Shravan: When we first started the band, we liked the idea of having synths. We thought it would fill out our sound. Since we recorded with JK, and knew he played synths and was familiar with all related music technology, it seemed like a natural choice. JK has always been strongly influenced by Goblin and Hawkwind, so that certainly comes through in the synth lines and tones.
I know a lot of people hear different influences in your sound. I remember saying I could hear TSOL, Samhain, and of course 80s UK postpunk, deathrock, and the like. What are some of the strangest comparisons you’ve heard about your sound, and how would you describe it to someone that’s never heard you all before?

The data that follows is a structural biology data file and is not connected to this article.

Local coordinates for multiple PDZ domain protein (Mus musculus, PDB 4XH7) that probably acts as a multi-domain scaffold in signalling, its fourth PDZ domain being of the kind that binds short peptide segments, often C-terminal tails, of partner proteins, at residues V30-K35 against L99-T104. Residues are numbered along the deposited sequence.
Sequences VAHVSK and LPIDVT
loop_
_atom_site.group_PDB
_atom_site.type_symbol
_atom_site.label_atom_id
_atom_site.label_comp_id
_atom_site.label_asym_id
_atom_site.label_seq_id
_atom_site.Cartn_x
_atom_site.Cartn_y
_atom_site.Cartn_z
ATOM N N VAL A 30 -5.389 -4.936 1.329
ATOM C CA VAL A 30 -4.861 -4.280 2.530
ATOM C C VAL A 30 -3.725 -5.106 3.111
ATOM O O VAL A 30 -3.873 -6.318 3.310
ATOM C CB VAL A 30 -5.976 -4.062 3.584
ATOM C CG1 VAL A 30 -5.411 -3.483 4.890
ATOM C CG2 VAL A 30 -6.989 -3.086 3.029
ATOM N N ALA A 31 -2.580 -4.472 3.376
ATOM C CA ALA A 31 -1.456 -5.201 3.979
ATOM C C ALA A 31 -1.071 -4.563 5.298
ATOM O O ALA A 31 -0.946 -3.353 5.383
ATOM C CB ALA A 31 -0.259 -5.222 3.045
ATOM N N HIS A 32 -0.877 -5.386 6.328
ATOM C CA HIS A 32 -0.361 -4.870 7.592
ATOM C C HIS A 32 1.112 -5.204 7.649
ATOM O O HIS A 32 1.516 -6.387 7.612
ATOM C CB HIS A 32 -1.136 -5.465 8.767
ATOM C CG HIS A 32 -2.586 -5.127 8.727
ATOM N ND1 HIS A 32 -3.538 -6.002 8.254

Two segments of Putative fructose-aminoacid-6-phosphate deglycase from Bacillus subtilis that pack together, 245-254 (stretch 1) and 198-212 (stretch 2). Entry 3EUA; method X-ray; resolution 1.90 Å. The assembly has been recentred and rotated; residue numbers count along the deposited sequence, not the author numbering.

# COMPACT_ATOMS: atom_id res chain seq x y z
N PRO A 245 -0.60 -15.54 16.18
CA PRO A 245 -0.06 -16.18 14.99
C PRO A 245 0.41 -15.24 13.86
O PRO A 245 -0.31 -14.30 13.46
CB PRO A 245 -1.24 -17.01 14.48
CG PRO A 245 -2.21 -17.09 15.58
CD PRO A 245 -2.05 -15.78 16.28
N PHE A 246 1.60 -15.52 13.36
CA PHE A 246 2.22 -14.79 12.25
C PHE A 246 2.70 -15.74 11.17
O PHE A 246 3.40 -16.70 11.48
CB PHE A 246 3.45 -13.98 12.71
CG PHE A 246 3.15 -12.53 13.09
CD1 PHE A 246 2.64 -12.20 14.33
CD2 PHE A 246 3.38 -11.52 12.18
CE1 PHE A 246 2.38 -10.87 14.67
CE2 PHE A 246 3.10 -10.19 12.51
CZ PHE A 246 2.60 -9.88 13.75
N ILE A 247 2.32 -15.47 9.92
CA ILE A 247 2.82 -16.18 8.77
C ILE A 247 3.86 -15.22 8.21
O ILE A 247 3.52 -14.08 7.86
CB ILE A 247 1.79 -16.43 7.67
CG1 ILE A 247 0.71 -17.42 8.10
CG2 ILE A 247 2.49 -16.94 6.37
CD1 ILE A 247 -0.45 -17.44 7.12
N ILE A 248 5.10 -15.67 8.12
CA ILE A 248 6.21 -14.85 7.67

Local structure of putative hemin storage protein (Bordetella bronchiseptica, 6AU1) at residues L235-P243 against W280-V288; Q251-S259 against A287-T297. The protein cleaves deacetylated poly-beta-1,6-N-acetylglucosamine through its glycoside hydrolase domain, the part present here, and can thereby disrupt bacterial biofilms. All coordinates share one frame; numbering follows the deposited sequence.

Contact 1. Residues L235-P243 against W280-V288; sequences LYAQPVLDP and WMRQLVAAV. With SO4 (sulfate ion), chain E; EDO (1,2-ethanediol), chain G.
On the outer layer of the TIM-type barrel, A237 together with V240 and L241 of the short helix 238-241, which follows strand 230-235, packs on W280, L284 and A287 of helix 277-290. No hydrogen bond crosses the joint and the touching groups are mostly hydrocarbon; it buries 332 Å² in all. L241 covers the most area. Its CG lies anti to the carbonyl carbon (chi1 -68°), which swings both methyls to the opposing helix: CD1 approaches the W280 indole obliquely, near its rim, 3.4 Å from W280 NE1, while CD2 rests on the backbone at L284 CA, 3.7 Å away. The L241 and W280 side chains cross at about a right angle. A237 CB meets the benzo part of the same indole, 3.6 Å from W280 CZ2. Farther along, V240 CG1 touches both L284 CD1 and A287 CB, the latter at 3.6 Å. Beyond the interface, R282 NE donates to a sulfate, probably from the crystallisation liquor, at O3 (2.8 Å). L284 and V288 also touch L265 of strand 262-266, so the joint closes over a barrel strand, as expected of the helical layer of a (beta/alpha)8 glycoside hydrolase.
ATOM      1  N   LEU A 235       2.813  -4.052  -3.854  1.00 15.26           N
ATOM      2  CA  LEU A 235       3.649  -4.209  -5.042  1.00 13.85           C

Shravan: Tough question. I would say the strangest comparison I have ever heard was from my uncle listening to a track off the second cassette we did and saying we sound like “The Doors”. Funny enough, I later heard you compare us to the Doors as well… ha! We all have our different influences, that certainly fall in the categories that you listed but I can’t say we sound more like one genre or the other. Personally, I’m terrible at describing my own music to other people, because I never think the descriptions do it justice. That’s why I’m glad we have music writers like you!